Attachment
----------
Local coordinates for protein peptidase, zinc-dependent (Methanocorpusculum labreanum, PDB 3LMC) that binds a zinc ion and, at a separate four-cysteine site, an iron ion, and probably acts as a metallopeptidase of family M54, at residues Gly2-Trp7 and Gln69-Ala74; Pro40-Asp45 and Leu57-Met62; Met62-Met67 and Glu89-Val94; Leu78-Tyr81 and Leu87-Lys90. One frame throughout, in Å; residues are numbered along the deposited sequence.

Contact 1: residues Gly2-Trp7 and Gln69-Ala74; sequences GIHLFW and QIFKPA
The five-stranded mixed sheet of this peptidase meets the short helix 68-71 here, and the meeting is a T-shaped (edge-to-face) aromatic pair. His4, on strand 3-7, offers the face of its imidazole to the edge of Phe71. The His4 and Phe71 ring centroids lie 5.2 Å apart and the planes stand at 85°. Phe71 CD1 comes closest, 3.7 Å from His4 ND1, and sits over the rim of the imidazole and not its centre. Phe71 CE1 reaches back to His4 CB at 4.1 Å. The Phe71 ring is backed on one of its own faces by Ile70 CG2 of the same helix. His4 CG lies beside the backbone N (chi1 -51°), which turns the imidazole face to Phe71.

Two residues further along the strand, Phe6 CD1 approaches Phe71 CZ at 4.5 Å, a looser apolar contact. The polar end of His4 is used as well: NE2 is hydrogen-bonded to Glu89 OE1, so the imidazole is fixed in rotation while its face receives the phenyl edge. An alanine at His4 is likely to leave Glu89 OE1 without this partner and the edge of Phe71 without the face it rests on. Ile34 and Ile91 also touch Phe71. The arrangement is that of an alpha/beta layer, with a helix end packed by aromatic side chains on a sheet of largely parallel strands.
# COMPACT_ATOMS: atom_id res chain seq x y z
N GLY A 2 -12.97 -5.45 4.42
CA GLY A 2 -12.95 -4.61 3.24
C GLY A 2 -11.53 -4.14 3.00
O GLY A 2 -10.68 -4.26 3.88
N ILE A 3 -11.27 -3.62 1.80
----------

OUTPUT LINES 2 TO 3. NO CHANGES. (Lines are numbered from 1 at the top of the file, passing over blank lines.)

Contact 1: residues Gly2-Trp7 and Gln69-Ala74; sequences GIHLFW and QIFKPA
The five-stranded mixed sheet of this peptidase meets the short helix 68-71 here, and the meeting is a T-shaped (edge-to-face) aromatic pair. His4, on strand 3-7, offers the face of its imidazole to the edge of Phe71. The His4 and Phe71 ring centroids lie 5.2 Å apart and the planes stand at 85°. Phe71 CD1 comes closest, 3.7 Å from His4 ND1, and sits over the rim of the imidazole and not its centre. Phe71 CE1 reaches back to His4 CB at 4.1 Å. The Phe71 ring is backed on one of its own faces by Ile70 CG2 of the same helix. His4 CG lies beside the backbone N (chi1 -51°), which turns the imidazole face to Phe71.